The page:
Happy Anniversary x

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Love’s Labour’s Blog

This Sunday is our wedding anniversary, and will mark twelve years to the day since my wife said ‘oh, go on then, if there’s really no one else who will have you’.

We were married in the Cathedral of St. John the Baptist, Norwich, on 31st July 2004, and for those of you unaware of this particular church, here are some pictures:

As you can imagine, for a shy and reserved twenty-four year old, who was at the time nervous about a great many things, least of all getting married in front of a huge mass of people, this building scared the living shit out of me. So much so, that on the brief walk up to the church, from the guest house where I had stayed the night before, I had to stop off at a pub for a swift half to steady my nerves. Well, I knew she’d be late anyway, so where was the harm?

Sure enough, she was late, although she repeatedly reminds me that this was not actually her fault. In fact, she was trying to speed up her departure from home, for the very reason that she knew I would be stressing if she wasn’t there on time. The situation, and my increasing anxiety, was not helped by my Nan, who kept nudging me in the back to suggest that perhaps my bride to be was not going to show up at all.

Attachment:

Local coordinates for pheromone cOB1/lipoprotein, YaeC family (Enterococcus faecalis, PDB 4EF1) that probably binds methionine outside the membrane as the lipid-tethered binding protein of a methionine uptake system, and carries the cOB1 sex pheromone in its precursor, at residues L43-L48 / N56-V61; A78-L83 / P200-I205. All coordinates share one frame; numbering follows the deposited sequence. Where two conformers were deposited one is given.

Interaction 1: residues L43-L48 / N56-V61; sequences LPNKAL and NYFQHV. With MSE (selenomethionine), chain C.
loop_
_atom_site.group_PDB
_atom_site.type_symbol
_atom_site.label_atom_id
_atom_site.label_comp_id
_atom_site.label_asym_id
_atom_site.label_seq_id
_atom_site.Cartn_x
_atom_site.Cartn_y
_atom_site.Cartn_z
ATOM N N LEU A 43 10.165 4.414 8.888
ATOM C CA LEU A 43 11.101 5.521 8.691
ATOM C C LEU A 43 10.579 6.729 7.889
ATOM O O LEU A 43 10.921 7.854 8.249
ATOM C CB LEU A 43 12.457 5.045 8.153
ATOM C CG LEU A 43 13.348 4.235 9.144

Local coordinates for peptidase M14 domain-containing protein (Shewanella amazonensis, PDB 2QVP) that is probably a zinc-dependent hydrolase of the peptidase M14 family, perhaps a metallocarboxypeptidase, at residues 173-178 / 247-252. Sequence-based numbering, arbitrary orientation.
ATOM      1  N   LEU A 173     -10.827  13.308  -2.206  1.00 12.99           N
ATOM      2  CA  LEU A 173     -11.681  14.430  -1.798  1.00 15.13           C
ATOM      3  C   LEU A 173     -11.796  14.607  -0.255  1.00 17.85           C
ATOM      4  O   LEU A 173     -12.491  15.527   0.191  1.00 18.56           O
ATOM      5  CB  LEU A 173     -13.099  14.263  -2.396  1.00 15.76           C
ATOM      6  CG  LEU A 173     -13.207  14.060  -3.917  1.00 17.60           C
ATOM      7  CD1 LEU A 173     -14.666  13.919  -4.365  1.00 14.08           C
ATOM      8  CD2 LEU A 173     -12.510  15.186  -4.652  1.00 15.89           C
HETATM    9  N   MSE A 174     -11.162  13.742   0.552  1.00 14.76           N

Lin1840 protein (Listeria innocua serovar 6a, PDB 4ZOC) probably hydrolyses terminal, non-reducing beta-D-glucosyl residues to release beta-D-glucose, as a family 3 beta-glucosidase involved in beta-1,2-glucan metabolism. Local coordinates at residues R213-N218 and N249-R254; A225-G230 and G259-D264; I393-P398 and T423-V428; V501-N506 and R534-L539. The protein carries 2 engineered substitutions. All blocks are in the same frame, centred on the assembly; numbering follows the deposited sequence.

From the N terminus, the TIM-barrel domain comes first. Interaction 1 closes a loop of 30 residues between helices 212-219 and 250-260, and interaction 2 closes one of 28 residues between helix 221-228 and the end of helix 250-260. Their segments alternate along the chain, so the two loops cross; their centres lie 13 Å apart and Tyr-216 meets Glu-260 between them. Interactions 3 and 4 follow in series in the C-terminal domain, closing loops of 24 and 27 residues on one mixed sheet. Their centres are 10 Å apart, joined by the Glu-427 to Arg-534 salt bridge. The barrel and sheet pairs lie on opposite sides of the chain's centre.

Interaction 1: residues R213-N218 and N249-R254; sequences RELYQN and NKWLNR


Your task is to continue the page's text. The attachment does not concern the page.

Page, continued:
But show up she did. Better still, she didn’t turn and run at any point throughout the ceremony (although in light of the length of her train, I suspect running was out of the question anyway) and, within an hour or so, we were husband and wife.

Every year since, we have tried to mark the occasion by buying gifts based on the traditional wedding anniversary list (as her parents have always done), and I have often been quite pleased with my inventiveness in the face of some challenging themes. Ok, a few of the early gift genres were a little unusual, but at least they gave me an idea to work with.

For example, the traditional gift for your second wedding anniversary is cotton, and I managed to find a fancy boutique hotel in Manchester, which was historically a cotton mill, and which had retained a great many of its original features.

Then, for our fourth anniversary, the theme was ‘fruit and flowers’, and I found a lovely little pub in the Lakes called ‘The Orange Tree’.

In ‘Season 9’ (sometimes, I like to refer to our years together as if they were DVD box sets), I outdid even my own high standards. The theme was ‘pottery’, and whilst I initially thought of taking her to Stoke for the day, I very quickly realised that this would most likely end in divorce, so I had the ingenious idea of visiting the Harry Potter Studios tour near London. Clever, huh?

However, either the list makers started to run out of ideas by the time they got to double figures, or they didn’t expect people to have kept up with the tradition beyond ten years or so (‘look, no one will still be doing this by their tenth anniversary, so just stick ‘tin’ down and let’s go to the pub, for fuck’s sake’), because the last few years have been a struggle.

And, if we thought tin was rather unusual for our 10th anniversary, last year’s theme got really ridiculous – steel. Yes, you read that correctly, steel. Surely the most romantic of all the iron-based metal alloys, no?